2) Routine

Whatever your routines are, develop them and then stick to them. They will see you through the difficult classes, because even they will realise what you expect them to do at certain times. Lesson start: Boys / girls line up separately outside. One line comes in, then the other. Individual greeting for each student / checking uniform. Stand behind chairs in silence. Greet each other in target language. Sit down / register / lesson objectives written into books/ starter. Train them, train them well.

3) Expect the best

Always assume that the students will be able to complete the tasks you have prepared for them. Praise often, encourage when failure arrives and then always give a second redeeming chance.

4) Fun and games

I never did games at the outset. I was far more interested in ‘running a tight ship’. However, I’ve learnt that (correctly used) games can trick students into learning without realising it. Pass the Pigs is the perennial favourite (http://www.censusonline.net/games/pigs/passthepigs.html) and used in practically every class – students demand it. Played boys vs girls, we keep score for the entire academic year.

5) Creativity

The sky really is the limit. With languages, there are no boundaries. Give students the language manipulation skills and let them do the rest. Again, I used to strait-jacket them into using set phrases with little freedom. Now the challenge for them is to give me a sentence / sketch that ‘makes me smile / laugh etc.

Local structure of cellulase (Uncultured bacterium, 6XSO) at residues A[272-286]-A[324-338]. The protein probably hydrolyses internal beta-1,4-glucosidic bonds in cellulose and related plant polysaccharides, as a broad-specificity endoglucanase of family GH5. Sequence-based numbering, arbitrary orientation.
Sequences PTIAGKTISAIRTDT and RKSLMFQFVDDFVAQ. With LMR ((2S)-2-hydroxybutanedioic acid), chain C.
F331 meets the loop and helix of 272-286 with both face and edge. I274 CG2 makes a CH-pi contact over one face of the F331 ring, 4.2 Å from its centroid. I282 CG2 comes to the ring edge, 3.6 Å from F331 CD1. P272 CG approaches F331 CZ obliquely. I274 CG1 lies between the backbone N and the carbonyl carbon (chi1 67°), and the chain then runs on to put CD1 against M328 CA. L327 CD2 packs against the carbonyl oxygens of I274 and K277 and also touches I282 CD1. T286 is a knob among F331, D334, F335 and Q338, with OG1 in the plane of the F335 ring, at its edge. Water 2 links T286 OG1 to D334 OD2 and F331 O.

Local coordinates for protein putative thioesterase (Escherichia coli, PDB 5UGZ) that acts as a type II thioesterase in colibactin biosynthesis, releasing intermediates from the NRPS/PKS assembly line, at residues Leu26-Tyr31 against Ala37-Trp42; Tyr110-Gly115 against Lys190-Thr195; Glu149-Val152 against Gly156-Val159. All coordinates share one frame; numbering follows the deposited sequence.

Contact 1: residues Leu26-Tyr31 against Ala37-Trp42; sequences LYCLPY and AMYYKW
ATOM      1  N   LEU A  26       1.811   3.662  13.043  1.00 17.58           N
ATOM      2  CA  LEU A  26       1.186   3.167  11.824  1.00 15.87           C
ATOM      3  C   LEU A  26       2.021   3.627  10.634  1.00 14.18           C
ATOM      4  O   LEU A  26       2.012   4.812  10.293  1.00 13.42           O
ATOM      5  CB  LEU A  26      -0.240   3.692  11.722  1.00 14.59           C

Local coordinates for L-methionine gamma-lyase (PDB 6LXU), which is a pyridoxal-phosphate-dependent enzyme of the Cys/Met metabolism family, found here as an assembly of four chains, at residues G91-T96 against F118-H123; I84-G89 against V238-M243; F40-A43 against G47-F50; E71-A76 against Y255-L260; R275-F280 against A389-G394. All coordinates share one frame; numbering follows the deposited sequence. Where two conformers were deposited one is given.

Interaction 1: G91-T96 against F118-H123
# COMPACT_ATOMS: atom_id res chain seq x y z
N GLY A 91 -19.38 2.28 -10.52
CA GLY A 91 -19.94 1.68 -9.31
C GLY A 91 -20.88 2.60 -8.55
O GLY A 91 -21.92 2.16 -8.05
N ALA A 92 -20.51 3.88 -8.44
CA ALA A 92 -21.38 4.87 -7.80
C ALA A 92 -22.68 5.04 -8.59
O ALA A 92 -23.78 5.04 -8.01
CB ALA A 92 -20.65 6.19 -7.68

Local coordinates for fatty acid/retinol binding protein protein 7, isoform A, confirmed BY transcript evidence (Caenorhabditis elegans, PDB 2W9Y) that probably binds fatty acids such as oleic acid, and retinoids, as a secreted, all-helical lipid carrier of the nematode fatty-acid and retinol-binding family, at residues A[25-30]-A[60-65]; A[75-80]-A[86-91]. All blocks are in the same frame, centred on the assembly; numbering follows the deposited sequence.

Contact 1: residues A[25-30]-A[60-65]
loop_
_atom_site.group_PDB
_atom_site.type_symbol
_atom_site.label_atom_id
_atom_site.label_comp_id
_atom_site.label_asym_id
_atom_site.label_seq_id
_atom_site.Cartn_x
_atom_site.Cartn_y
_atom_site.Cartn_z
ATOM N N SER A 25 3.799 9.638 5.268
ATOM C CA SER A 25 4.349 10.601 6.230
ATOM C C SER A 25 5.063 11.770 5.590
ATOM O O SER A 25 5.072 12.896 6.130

6) Pace / Preparation

Non-MFL teachers who happen upon my lessons are often left wondering how we can keep up the pace for a full day of teaching. It’s what we do though. I feel that no activity should last more than 10 minutes and with quick speaking exercises / listening / sentence creation / pair work / group work / presentations / role plays / sketches / miming / actions etc, there are often more than 15 activities in any given lesson. It all sits on my desktop, prepared and ready to go ….

7) Technology

…which leads me on to the last one. ActivInspire software for Promethean is my main tool. All the links and resources sit within these flipcharts and the next activity is only a click away. I would be all at sea without my IWB. A long way from the roll-round blackboard and chalk of my probationary year …

There you go then. None of this is rocket science, but then again, one thing you can say for  MFL teaching is that it really is a case of the simple things being the most effective.